One thing Salia knew about prisons, and the people who staff them, was that someone was always watching. Every move, however slight; every word, however softly spoken, was caught, not only on tape, but by the careful eyes and ears of any officer worth his or her salt. She knew that. So she spent her time sending out smoke signals to the prison staff, 90% of whom were as dark sable brown as the 100% African American prison population they were charged with keeping in check and in chains. She had seen the look on their faces when the racist white cop first brought her in. They knew this guy. They may have even been thinking to themselves, “Shit, ‘bout time you bring some white bitch up in here!” And she could not fault them for that. But she knew, too, that it soon became apparent to them: this was not the first time Salia had been the lightest and the loudest thing in the room, nor was it the first time Salia had been hauled off in cuffs to spend a night in the county jail. This was a place where information was passed from eye-to-eye and you didn’t need ears to hear what someone was saying. Here, on the inside, Salia didn’t need a mudcloth coat as a signifier to identify her as the N-wordlover she was. No, she did not. Especially in prison, actions speak louder than words.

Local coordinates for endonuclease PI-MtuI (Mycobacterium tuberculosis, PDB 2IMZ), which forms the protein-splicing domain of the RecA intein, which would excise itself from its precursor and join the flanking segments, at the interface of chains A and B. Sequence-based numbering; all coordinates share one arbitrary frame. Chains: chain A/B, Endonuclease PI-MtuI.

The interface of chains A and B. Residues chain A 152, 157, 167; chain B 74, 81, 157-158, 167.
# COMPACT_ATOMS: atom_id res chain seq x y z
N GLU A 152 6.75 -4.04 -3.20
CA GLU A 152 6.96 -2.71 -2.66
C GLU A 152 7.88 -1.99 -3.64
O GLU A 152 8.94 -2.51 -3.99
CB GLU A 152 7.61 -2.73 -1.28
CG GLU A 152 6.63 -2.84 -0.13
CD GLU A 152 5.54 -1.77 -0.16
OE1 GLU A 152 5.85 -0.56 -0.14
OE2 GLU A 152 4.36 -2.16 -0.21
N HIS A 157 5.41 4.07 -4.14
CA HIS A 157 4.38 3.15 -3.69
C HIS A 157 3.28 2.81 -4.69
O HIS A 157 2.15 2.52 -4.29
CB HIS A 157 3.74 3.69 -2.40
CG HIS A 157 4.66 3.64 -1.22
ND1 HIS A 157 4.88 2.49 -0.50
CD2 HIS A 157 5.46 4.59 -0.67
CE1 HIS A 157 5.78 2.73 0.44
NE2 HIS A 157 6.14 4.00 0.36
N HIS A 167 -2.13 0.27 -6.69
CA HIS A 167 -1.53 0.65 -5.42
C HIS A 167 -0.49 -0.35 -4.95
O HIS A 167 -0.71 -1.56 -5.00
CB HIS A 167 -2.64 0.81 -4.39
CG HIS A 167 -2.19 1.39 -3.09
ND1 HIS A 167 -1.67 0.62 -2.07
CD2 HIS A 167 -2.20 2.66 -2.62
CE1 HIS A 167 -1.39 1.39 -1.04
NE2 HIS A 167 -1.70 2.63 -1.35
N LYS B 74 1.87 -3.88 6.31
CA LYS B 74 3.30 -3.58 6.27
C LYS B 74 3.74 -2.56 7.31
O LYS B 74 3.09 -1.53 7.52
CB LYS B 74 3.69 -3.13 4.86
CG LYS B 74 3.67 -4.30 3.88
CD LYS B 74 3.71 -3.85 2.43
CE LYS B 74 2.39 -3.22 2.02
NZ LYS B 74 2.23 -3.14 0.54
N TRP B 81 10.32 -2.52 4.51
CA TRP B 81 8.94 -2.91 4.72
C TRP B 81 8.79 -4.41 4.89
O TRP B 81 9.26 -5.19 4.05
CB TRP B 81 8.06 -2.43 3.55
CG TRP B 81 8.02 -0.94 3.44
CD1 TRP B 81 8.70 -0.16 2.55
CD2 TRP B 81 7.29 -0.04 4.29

She was grateful, then, to the prison staff for tidbits of comfort served surreptitiously up to keep her from losing her mind. Eternally grateful to the female corrections officer who raised her voice just enough to notify the driver of the transport, as Salia came within earshot, “That one won’t be processed, her husband’s on his way to get her.” The officer who kindly offered her an apple while escorting her in the elevator to that isolated holding room with its hardwood bench, four stark walls and the slit of a window to help her tell time. Toward ordeal’s end, after she’d spent 15 minutes with an East Indian teak-faced shrink who apologized profusely, “I’m so sorry, Dr. Malachai, that you had to go through this, we’ll try getting you out as soon as we can,” the uniformed cops making jokes about Chicago’s south side, loudly enough to be overheard, talking about Daley’s on 63rd, and Joe’s jerk chicken joint further south on Cottage, thereby letting Salia know that, even here, in this heart of darkness of the Deep South, she remained among friends. Family even. Kith, perhaps even kin.